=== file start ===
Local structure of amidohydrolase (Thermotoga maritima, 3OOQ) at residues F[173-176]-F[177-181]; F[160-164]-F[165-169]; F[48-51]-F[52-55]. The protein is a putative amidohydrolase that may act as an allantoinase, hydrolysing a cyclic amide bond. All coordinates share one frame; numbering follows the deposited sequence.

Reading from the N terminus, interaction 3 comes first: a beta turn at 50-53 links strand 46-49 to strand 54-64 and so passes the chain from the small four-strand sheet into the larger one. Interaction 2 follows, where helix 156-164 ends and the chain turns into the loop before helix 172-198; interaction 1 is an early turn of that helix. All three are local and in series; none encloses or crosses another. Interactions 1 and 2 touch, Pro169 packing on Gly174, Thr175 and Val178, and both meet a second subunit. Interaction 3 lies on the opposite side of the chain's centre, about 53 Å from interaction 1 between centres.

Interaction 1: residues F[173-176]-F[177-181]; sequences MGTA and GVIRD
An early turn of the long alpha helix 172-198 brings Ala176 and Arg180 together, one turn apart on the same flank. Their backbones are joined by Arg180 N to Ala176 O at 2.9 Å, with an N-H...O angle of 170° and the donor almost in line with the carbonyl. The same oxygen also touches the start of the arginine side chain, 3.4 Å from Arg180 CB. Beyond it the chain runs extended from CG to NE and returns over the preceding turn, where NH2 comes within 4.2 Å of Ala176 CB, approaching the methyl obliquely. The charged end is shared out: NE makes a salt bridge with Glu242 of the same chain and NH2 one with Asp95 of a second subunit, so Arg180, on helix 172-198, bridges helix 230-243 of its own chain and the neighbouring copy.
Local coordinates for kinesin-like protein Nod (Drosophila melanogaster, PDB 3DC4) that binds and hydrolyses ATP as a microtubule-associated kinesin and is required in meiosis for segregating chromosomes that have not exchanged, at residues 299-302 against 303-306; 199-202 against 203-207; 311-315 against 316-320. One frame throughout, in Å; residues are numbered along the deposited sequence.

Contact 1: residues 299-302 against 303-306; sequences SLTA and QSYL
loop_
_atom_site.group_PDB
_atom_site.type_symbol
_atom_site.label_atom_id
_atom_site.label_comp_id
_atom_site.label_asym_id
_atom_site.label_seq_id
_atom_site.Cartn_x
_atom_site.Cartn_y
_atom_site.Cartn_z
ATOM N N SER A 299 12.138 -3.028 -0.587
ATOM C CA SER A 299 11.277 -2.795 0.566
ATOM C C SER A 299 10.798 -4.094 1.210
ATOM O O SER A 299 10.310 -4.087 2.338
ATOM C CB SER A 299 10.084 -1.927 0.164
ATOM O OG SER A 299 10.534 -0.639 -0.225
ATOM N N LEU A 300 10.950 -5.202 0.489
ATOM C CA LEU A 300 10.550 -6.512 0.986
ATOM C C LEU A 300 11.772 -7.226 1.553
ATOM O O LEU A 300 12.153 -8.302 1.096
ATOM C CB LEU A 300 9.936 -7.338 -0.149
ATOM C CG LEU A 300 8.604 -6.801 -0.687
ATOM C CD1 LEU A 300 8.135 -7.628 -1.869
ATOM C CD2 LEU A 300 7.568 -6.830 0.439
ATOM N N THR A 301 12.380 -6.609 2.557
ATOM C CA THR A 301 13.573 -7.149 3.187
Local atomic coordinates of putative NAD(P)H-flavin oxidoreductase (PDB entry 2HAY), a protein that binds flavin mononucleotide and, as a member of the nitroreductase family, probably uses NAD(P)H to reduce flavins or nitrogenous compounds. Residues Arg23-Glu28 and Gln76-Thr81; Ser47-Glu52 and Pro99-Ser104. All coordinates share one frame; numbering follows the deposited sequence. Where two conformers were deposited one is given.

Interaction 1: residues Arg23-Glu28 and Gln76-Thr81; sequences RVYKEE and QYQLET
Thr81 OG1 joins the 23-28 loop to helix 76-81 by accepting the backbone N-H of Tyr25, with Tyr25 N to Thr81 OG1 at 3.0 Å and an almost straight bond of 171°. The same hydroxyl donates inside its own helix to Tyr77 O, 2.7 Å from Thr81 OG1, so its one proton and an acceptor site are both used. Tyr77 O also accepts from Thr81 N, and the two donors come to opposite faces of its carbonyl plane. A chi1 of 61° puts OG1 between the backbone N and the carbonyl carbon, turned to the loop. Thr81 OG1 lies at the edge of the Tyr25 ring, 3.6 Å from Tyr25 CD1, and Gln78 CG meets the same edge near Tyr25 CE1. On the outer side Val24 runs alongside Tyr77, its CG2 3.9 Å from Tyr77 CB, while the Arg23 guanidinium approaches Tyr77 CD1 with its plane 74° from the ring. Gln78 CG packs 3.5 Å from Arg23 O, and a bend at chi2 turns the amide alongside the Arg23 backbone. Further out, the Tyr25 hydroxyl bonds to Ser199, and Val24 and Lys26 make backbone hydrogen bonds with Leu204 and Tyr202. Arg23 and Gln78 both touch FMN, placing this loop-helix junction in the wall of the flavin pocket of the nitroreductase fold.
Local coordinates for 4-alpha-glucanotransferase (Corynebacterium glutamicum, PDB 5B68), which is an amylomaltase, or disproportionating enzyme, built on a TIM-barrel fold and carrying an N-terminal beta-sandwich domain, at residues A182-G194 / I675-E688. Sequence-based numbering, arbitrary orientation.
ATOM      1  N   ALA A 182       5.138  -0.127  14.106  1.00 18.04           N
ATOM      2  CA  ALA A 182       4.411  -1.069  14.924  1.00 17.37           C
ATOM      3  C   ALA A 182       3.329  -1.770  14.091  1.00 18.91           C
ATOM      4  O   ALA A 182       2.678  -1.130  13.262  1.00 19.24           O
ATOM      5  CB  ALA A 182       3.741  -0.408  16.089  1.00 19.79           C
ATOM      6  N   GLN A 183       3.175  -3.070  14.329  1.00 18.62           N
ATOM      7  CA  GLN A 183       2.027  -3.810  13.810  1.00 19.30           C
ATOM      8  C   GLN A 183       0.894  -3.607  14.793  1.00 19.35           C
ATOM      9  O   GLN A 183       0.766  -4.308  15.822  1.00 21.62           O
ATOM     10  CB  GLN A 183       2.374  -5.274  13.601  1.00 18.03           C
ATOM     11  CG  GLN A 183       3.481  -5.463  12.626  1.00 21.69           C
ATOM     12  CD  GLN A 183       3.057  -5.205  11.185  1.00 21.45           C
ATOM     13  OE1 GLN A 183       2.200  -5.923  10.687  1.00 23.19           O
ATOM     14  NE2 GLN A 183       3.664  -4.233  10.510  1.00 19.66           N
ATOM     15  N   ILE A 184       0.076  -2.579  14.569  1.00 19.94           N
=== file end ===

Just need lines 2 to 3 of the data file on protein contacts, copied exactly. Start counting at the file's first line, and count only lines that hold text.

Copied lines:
Reading from the N terminus, interaction 3 comes first: a beta turn at 50-53 links strand 46-49 to strand 54-64 and so passes the chain from the small four-strand sheet into the larger one. Interaction 2 follows, where helix 156-164 ends and the chain turns into the loop before helix 172-198; interaction 1 is an early turn of that helix. All three are local and in series; none encloses or crosses another. Interactions 1 and 2 touch, Pro169 packing on Gly174, Thr175 and Val178, and both meet a second subunit. Interaction 3 lies on the opposite side of the chain's centre, about 53 Å from interaction 1 between centres.

Interaction 1: residues F[173-176]-F[177-181]; sequences MGTA and GVIRD